Taking cover isn’t the only new addition to the control scheme. When handling a weapon equipped with a scope, players will have to hold their breath to steady their aim and enable them to reach the remotest targets. This is where the breath meter comes into account. Players can’t hold their breath if the breath meter is low so it’s important to pick and choose your spots. Precise Aiming is another way to enhance your shooting accuracy. By pressing the left trigger, players enter the Precise Aiming mode. While the zoom won’t nearly be as effective as a scope, the Precise Aiming mode will increase your shooting precision, at the expense of slower movement.
Rounding out the new actions is the ability to do a baseball-like slide into a crouch position, or dive into a prone position. This action is ideal when moving from cover to cover in the heat of battle and is accomplished by clicking the left analog stick while running to slide into a crouch position, or by clicking and holding the left stick to dive into a prone position. Players will also surely notice that the old night vision goggles have been upgraded. The new E.N.V.G. goggles not only help detect enemies at night, but they also make it easier to spot enemies through the fog of war. You know what that means, smoke grenades finally make their appearance in a Ghost Recon title and believe me, you’ll be happy you have them as you progress through the challenging single-player campaign.
The AI in Advanced Warfighter is surprisingly effective. Unlike previous iterations in the series, where enemy soldiers generally charged relentlessly, here they prove to be a tough challenge, making use of cover no less. The same can be said about your fellow squadmates. They generally do a good job obeying the orders you issue them and only get disoriented in open areas when cover is minimal. The developers seem to have taken a page out of Full Spectrum Warrior in terms of commanding troops to flank enemy positions and the non-linearity of the single-player campaign helps in that regard. That’s not to say you won’t pull out a few hairs escorting a clueless NCP through Mexico City, or issuing an order to an Apache pilot to fire at a target, only to watch it hover aimlessly despite acknowledging your command. These things happen, but for the most part the AI is strong.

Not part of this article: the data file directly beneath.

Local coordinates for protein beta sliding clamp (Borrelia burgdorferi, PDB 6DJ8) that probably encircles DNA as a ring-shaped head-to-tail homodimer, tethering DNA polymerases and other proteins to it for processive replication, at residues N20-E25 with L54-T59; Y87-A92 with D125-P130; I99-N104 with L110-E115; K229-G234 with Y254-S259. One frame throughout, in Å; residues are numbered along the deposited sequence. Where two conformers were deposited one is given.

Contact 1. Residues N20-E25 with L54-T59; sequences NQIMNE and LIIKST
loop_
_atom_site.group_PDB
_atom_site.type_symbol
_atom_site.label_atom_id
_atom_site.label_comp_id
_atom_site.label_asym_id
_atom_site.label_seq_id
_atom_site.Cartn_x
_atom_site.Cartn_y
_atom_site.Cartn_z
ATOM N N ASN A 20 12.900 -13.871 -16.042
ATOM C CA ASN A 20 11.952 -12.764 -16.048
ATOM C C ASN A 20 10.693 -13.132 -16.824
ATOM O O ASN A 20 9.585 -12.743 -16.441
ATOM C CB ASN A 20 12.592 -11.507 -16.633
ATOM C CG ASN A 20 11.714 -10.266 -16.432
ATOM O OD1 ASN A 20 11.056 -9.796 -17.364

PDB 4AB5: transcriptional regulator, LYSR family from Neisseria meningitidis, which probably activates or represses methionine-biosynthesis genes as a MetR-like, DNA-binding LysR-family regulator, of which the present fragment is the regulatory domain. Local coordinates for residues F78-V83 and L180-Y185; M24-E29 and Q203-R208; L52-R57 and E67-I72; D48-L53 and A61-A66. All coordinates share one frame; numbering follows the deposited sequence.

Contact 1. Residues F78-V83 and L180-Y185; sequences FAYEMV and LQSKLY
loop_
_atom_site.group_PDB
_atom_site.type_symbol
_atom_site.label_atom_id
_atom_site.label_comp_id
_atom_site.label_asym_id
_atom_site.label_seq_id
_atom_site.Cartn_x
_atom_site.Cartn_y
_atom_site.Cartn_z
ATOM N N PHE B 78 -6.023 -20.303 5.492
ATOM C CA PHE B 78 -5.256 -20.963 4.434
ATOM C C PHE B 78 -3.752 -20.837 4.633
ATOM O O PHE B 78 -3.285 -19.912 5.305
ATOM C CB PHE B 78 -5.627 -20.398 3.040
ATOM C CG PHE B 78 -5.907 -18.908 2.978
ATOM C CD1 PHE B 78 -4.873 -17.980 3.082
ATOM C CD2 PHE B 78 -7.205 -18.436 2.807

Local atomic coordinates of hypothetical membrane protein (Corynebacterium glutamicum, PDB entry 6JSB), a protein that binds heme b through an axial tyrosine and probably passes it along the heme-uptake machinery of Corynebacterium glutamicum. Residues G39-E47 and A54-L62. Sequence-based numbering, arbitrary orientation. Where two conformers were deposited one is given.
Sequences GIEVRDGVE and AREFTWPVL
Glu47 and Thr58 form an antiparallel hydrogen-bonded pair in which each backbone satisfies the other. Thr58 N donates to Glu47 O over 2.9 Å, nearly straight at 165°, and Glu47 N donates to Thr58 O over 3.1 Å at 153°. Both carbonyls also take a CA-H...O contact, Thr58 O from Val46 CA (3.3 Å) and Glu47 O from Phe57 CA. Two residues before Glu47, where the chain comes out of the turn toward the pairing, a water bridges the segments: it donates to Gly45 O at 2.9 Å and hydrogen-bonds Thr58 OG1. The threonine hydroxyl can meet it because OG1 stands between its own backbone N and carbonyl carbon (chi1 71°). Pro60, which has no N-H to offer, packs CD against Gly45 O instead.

Perhaps the strongest element of Ghost Recon Advanced Warfighter is the presentation. Mexico City is brilliantly realized from the grand monuments to the quaint little shops. Vehicles look considerably better and not just the tanks, helicopters and transport trucks, but also the cars on the side of the road. You can even shoot out their windows and use them for cover. In the first level, I shot up the cab portion of a truck and the alarm went off, honking every few seconds. One of the front tires even fell off and began to roll down the road as I continued to shoot it. A lot of the environment is interactive like that; glass shatters, concrete walls show the wear and tear of bullets, and vehicles explode in a glorious display. The MVP of the visuals is without a doubt the lighting, which is enhanced depending on the time of day. The campaign begins during the day and when the third or fourth mission rolls around, the sky takes on this incredible orange hue. On top of that, the missions flow seamlessly as players are extracted by helicopter, briefed while on board and then inserted back into Mexico City for the next mission, all within a matter of seconds. The audio is just as spectacular as the visuals. Each weapon is distinct and realistic sounding and the explosions don’t just look great, they sound great too. The voice acting is strong and there’s even some music that cranks up during the missions and helicopter briefings, though the licensed rock tunes seem more befitting of a game based on the Vietnam War.